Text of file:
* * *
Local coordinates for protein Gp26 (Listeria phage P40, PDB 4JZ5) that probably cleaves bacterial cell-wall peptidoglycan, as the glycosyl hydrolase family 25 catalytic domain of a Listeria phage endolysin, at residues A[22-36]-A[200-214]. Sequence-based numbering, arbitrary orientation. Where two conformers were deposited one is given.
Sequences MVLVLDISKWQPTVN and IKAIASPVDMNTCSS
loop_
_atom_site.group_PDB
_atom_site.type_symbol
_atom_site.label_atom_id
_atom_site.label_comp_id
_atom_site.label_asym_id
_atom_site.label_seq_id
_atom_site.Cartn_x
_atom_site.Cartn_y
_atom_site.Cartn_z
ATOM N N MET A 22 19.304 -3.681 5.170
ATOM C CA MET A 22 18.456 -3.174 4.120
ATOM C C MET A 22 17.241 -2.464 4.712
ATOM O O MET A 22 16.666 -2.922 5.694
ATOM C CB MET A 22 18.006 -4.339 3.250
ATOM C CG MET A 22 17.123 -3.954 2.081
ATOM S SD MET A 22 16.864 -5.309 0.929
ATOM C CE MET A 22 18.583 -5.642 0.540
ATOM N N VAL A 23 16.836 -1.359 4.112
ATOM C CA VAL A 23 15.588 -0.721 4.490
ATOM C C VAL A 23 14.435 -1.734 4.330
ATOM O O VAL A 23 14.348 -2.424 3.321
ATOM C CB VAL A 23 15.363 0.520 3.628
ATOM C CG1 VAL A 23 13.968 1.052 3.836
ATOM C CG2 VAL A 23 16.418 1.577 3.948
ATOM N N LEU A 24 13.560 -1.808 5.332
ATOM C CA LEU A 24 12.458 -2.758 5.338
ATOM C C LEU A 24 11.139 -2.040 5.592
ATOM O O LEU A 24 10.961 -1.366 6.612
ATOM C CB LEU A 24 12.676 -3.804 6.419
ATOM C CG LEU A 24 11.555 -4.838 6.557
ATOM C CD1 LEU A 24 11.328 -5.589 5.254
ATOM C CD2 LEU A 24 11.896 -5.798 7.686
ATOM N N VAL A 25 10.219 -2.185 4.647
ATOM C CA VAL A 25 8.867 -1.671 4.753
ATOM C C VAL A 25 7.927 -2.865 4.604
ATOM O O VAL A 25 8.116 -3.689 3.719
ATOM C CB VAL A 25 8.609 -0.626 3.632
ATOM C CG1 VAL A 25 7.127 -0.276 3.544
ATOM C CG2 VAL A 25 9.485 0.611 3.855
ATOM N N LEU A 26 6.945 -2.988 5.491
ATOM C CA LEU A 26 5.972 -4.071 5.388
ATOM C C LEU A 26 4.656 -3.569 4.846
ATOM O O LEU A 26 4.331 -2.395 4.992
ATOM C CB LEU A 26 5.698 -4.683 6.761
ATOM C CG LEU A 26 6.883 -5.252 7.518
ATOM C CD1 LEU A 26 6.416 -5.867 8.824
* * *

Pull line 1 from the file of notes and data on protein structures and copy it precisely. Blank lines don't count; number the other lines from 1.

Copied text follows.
Local coordinates for protein Gp26 (Listeria phage P40, PDB 4JZ5) that probably cleaves bacterial cell-wall peptidoglycan, as the glycosyl hydrolase family 25 catalytic domain of a Listeria phage endolysin, at residues A[22-36]-A[200-214]. Sequence-based numbering, arbitrary orientation. Where two conformers were deposited one is given.